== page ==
But it doesn’t end there – the images of God’s provision continue beyond a guardian angel but move to the extravagant

We are at a banquet where we are lavishly catered in the presence of our enemies with over-flowing graciousness

The image that comes to mind for me is of a marginalized school kid, the kind of kid that was picked on or bullied – sitting in the center of a lunch room, not with his regular pack lunch but with elaborate food of all varieties made just for them, and seated protectively by them is the most self-secure popular and famous person imaginable – all of this – right in the middle of all the bullies that picked on them


Now Craig Barnes writes: The Hebrews longed to live with God as sheep live with a shepherd,

but their life was hard. And they were too afraid to keep believing that this Shepherd was leading them to green pastures, or that goodness and mercy would always follow them.

So they frequently rushed down more promising paths toward more manageable gods,

Which always led them into unmanageable trouble and laments for the salvation of God.

Then they would return to worship, where this story was told and retold.

And we are not that different from the ancient Hebrews – we will be lifted up by this and other times of worship

And we will dwell in the house of the Lord for a time and be fed by powerfully comforting messages like psalm 23

But we will also stray like lost sheep – we will select the consolation of lesser quick fix, do it on our own solutions

And God we keep calling us back – God will keep being the Good Shepherd with a rod and staff

So into these wonderful images – into this deep sense of the Lord’s provision – it is no mystery as to why this psalm is selected for our Easter season

            We, Christians, are Easter people

We are grafted into God’s family by our Lord Jesus Christ – that died for each one of us – and then achieved the greatest victory of all – defeating death and all that is death by rising from the grave

And achieving for each of us that follow Jesus the Christ and call ourselves Christians, achieving a oneness with God – and so we are Easter people

Psalm 23, even though it was written hundreds of years before Easter, is an Easter Psalm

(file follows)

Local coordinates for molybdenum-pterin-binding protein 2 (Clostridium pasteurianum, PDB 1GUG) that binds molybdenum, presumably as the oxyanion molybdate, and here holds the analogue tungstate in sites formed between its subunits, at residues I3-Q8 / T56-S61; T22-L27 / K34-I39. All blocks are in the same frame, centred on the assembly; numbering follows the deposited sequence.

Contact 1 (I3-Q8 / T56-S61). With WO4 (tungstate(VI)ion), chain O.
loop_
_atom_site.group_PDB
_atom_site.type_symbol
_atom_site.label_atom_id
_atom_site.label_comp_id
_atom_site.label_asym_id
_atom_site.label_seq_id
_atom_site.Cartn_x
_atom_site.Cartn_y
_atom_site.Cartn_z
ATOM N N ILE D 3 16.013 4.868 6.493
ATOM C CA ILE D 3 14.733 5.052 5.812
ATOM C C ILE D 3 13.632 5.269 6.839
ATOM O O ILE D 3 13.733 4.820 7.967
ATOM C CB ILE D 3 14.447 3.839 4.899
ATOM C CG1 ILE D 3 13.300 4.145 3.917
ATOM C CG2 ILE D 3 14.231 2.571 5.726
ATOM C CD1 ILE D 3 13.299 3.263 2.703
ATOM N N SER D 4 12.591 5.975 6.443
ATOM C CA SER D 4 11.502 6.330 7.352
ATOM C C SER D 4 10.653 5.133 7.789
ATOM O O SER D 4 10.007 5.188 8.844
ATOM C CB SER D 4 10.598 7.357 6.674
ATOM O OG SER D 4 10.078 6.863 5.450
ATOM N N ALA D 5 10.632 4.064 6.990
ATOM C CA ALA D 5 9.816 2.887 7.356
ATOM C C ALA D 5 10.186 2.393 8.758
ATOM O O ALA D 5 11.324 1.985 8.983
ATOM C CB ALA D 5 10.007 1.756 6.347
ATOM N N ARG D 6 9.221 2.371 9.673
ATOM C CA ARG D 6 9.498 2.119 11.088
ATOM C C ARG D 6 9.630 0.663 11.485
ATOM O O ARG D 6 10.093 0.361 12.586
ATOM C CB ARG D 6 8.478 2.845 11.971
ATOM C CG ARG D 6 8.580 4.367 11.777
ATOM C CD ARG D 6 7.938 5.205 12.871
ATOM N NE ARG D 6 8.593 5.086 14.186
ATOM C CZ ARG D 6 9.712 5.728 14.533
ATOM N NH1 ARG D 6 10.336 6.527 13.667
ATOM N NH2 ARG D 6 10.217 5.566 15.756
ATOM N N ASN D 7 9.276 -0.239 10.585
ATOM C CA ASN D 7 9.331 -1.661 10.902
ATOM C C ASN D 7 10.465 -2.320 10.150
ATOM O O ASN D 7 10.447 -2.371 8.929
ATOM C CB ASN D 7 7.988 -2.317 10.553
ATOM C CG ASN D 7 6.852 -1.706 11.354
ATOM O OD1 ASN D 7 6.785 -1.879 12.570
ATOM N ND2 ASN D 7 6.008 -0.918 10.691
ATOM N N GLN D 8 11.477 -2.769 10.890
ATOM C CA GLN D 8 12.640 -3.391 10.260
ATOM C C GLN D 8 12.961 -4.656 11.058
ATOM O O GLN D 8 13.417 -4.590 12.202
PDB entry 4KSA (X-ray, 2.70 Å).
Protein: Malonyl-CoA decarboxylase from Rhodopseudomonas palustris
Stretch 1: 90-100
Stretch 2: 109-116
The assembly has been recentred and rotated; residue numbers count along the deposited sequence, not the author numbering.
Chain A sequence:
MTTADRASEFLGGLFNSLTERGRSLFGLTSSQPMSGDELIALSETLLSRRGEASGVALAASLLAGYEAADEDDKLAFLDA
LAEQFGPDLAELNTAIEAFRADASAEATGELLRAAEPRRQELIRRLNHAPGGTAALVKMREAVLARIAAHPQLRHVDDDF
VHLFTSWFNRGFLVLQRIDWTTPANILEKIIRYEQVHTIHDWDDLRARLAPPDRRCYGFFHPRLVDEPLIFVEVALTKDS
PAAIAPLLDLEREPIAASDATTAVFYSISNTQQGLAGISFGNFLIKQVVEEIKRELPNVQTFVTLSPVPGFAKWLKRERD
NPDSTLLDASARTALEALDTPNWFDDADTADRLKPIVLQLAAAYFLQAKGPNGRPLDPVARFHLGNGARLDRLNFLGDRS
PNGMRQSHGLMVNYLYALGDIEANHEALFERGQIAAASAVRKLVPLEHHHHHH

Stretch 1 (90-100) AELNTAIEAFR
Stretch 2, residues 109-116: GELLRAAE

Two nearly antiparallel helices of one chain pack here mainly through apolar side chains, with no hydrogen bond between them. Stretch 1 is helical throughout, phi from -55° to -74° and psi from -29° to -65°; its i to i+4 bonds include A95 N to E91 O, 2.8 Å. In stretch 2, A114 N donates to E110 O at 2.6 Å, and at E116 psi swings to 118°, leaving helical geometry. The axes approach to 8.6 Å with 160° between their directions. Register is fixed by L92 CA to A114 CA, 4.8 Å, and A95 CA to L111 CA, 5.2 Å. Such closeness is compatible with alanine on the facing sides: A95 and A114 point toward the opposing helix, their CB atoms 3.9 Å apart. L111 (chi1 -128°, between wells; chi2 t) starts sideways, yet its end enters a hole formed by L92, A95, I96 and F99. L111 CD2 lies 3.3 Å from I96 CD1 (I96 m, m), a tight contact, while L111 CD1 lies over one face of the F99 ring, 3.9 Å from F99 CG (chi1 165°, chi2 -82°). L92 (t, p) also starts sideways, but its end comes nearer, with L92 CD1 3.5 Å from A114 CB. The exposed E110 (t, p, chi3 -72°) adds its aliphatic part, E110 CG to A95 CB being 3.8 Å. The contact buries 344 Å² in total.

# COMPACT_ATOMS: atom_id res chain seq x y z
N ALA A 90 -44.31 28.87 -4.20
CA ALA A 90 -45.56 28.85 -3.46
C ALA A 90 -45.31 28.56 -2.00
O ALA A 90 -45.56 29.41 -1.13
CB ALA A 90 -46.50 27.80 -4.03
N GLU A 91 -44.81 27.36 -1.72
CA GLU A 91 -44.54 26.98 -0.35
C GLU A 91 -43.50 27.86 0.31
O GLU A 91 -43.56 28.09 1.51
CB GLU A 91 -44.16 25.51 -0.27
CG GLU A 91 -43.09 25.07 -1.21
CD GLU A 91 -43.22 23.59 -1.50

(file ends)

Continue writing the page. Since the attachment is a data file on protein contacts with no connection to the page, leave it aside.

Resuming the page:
Jesus himself walked in the valley of the shadow of death

                        And went into death

When we walk in the dark scary places of our life we know that our Lord - both went there - and is with us through those times

This psalm is important because of its message of trust

Trust in the Lord’s protection and provision is thus not only something that the psalmist can speak about at a distance; they are part of their personal experience.

They emanate from an intimate, personal relationship with the Lord.

The surpassing peace and trust that the psalmist knows stand against the threats implied behind the scenes of shepherd care.

There is here a trust that allows the psalmist not to fear.

And here is a fascinating item: in the original Hebrew of Psalm 23, there are exactly twenty six words before and after, "Thou art with me."

Perhaps the psalmist was boldly declaring that God being with us is at the very center of our lives.

Psalm 23 is a wonderful small snapshot from scripture that brings the vulnerable places of our lives and shows us that our Lord is right there with us

            It tells us the Gospel message that Jesus came as one of us – lived like us and understands us

That Jesus himself humbled himself, to the point of even death, so that He can understand our pain and times of suffering – and He is walking right there beside us

Nowhere are we to be confused in thinking that difficult times won’t happen to us – but we are to be reassured that in the midst of them our Lord is there with us

            Protecting us with His shepherd’s rod and staff

Tools of protection and tools of discipline to lift us out of the holes that we fall into and to draw us into obedience to follow His leading

The gospel message told in the psalm is also a message that is overflowing with hope – we are presented with eternal life where graciousness and abundance is promised

Easter, being the season of fulfilled hope, has a Good Shepherd

            For each of us followers of that shepherd – Christ..ians we are given promises to hold onto

                        Hold on to the promise that the Lord is with you in the dark times

Hold on to the promise that the Lord is serving you an overflowing cup in a banquet in the presence of your enemies

Hold on to the promise of that you have a share in eternal life

Hold on to the promise that …

The Lord is my shepherd… I shall not want

Let us pray. 

O God, whose Son Jesus is the Good Shepherd of your people, grant that when we hear his voice we may know him who calls us each by name and follow where he leads, through which you and the Holy Spirit lives and reigns one God forever and ever. Amen.